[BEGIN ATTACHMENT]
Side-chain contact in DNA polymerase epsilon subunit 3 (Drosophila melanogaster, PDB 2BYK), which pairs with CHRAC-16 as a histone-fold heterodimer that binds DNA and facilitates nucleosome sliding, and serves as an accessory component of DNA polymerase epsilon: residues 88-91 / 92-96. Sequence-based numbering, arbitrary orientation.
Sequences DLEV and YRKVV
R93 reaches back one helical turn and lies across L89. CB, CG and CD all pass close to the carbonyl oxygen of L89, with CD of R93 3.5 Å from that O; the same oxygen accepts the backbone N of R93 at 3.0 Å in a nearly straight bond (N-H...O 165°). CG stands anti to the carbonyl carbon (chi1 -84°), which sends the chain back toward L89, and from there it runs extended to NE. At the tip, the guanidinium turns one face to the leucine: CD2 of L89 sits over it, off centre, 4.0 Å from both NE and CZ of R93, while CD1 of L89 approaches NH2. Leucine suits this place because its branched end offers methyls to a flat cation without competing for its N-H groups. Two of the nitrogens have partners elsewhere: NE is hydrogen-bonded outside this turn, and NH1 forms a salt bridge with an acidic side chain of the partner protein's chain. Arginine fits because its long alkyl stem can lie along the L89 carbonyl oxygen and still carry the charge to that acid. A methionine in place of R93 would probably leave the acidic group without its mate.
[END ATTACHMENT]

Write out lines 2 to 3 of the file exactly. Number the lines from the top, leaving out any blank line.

Sequences DLEV and YRKVV
R93 reaches back one helical turn and lies across L89. CB, CG and CD all pass close to the carbonyl oxygen of L89, with CD of R93 3.5 Å from that O; the same oxygen accepts the backbone N of R93 at 3.0 Å in a nearly straight bond (N-H...O 165°). CG stands anti to the carbonyl carbon (chi1 -84°), which sends the chain back toward L89, and from there it runs extended to NE. At the tip, the guanidinium turns one face to the leucine: CD2 of L89 sits over it, off centre, 4.0 Å from both NE and CZ of R93, while CD1 of L89 approaches NH2. Leucine suits this place because its branched end offers methyls to a flat cation without competing for its N-H groups. Two of the nitrogens have partners elsewhere: NE is hydrogen-bonded outside this turn, and NH1 forms a salt bridge with an acidic side chain of the partner protein's chain. Arginine fits because its long alkyl stem can lie along the L89 carbonyl oxygen and still carry the charge to that acid. A methionine in place of R93 would probably leave the acidic group without its mate.